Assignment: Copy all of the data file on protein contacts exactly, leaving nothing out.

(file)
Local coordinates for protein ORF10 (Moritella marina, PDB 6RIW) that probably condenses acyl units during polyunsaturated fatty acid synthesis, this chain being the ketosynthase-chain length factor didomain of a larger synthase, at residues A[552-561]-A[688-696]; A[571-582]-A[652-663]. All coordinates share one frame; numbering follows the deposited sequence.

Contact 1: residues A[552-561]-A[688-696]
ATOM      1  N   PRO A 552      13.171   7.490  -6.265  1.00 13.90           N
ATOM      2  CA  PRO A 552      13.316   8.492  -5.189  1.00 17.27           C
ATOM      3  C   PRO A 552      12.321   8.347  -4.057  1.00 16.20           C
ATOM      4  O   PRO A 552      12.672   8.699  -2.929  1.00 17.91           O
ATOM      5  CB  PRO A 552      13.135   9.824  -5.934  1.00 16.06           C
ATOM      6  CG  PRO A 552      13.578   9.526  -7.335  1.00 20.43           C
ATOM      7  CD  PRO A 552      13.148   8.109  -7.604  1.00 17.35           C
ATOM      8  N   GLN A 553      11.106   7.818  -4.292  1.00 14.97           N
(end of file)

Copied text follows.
Local coordinates for protein ORF10 (Moritella marina, PDB 6RIW) that probably condenses acyl units during polyunsaturated fatty acid synthesis, this chain being the ketosynthase-chain length factor didomain of a larger synthase, at residues A[552-561]-A[688-696]; A[571-582]-A[652-663]. All coordinates share one frame; numbering follows the deposited sequence.

Contact 1: residues A[552-561]-A[688-696]
ATOM      1  N   PRO A 552      13.171   7.490  -6.265  1.00 13.90           N
ATOM      2  CA  PRO A 552      13.316   8.492  -5.189  1.00 17.27           C
ATOM      3  C   PRO A 552      12.321   8.347  -4.057  1.00 16.20           C
ATOM      4  O   PRO A 552      12.672   8.699  -2.929  1.00 17.91           O
ATOM      5  CB  PRO A 552      13.135   9.824  -5.934  1.00 16.06           C
ATOM      6  CG  PRO A 552      13.578   9.526  -7.335  1.00 20.43           C
ATOM      7  CD  PRO A 552      13.148   8.109  -7.604  1.00 17.35           C
ATOM      8  N   GLN A 553      11.106   7.818  -4.292  1.00 14.97           N